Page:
So, what then is a Nanobot? According to reliable Internet sources, a nanobot is “a hypothetical, very small, self-propelled machine, esp. one that has some degree of autonomy and can reproduce.” Given the microscopic nature of songs like “Tick,” “Hive Mind,” and “Didn’t Kill Me,” it’s easy to see how the idea of the tiny creation with the capacity to accomplish big things might serve as a guiding principle for the entire record, so much of which is built upon a kind of purposeful brevity. That being said, the album still boasts a variety of three-minute pop gems—“Call You Mom,” “Nanobots,” “Lost My Mind”—that rank among TMBG’s most instantly catchy tunes.
“I like the idea of short songs,” says Linnell, “It’s just gonna dilute the power of the idea if we make it longer. There’s no need to force another verse and chorus if the song doesn’t need one.
“There isn’t necessarily a logical explanation to why Nanobots seemed like such an important title for the entire record, but I like the idea of these tiny things that are designed to do a very specific thing—they can replicate themselves in whatever way they might need to in order to do the required job. And I like the idea of self-replicating. Humans do that by having children. It’s not necessarily a logical process, it’s just something that happens. You unleash this force—a child or a microscopic robot—and then it goes out into the world and does it’s thing…in a way you can’t always control.”
“We came of age in the time of albums”, says Flansburgh, “So we were raised on the notion that songs—when collected together—serve to amplify and support each other when part of a well-considered collection. That’s the power of the album. With Nanobots we weren’t making a concept album, but it does have a certain power as a kind of song cycle. These short little tiny songs have a purpose and they make sense when surrounded by the longer songs. There’s a certain mania to this record, a certain energy you get when you include all these hard working miniatures.”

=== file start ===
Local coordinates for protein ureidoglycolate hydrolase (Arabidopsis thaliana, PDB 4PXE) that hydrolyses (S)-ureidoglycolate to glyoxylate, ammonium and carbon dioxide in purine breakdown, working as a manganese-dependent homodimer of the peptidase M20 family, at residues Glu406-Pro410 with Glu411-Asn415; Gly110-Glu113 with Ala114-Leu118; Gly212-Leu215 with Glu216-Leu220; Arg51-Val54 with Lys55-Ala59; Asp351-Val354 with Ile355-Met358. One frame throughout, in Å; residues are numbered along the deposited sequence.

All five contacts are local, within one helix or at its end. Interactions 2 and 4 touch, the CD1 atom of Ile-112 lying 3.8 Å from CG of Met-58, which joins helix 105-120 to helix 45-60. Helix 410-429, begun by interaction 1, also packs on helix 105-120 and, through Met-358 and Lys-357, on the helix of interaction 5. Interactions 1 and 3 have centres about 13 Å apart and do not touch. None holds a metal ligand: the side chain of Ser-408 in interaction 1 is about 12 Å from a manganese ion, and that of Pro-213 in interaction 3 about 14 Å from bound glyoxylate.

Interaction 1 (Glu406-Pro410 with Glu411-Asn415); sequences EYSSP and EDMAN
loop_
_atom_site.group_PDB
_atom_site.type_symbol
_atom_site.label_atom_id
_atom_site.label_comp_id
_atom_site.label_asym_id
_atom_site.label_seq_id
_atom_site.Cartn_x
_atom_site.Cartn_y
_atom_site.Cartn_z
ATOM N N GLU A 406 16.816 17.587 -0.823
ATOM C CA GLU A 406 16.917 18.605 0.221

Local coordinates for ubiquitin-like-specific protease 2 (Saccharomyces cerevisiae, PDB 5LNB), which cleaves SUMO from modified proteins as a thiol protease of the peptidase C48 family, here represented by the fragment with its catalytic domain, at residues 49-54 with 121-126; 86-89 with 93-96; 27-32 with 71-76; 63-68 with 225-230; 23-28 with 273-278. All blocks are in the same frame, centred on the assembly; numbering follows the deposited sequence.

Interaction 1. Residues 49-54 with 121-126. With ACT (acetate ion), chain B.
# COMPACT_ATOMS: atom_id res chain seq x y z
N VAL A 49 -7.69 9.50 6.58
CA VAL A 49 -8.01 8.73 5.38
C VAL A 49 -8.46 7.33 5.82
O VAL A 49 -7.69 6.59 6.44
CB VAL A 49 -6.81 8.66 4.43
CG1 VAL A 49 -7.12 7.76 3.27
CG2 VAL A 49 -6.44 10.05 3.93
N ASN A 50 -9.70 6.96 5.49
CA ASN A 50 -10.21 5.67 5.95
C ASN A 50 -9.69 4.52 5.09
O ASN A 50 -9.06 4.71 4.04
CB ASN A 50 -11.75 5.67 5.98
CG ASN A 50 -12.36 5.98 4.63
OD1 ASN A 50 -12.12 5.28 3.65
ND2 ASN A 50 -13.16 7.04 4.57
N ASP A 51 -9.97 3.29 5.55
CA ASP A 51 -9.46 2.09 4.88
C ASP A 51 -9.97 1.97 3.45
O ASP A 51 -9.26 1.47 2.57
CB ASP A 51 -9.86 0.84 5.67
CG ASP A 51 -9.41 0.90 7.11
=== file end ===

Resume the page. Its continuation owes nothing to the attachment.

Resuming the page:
There are few bands currently in operation that can boast a thirty year career, let alone boast a career that includes 16 studio albums—including four beloved albums for children—and a history of embracing emerging technologies (the band’s brilliantly curated iPhone app recalls their early “Dial-A-Song” days), but the genius of They Might Be Giants—and perhaps the secret to their success—is that they continue to operate within their own world. Three decades in, there is still no other band that sounds like them and—even more importantly—very few artists that approach songwriting with the kind of wide-eyed, natural curiosity as They Might Be Giants. Whether they are singing about tiny robots, broken hearts, combustible heads, or ticks, they do it in a vernacular that is uniquely their own.
“I‘m realizing more and more every day that you can make anything happen for yourself if you really want to,” says Moon Hooch horn player Mike Wilbur. “You can change your existence by just going out and doing it, by taking simple actions every day.”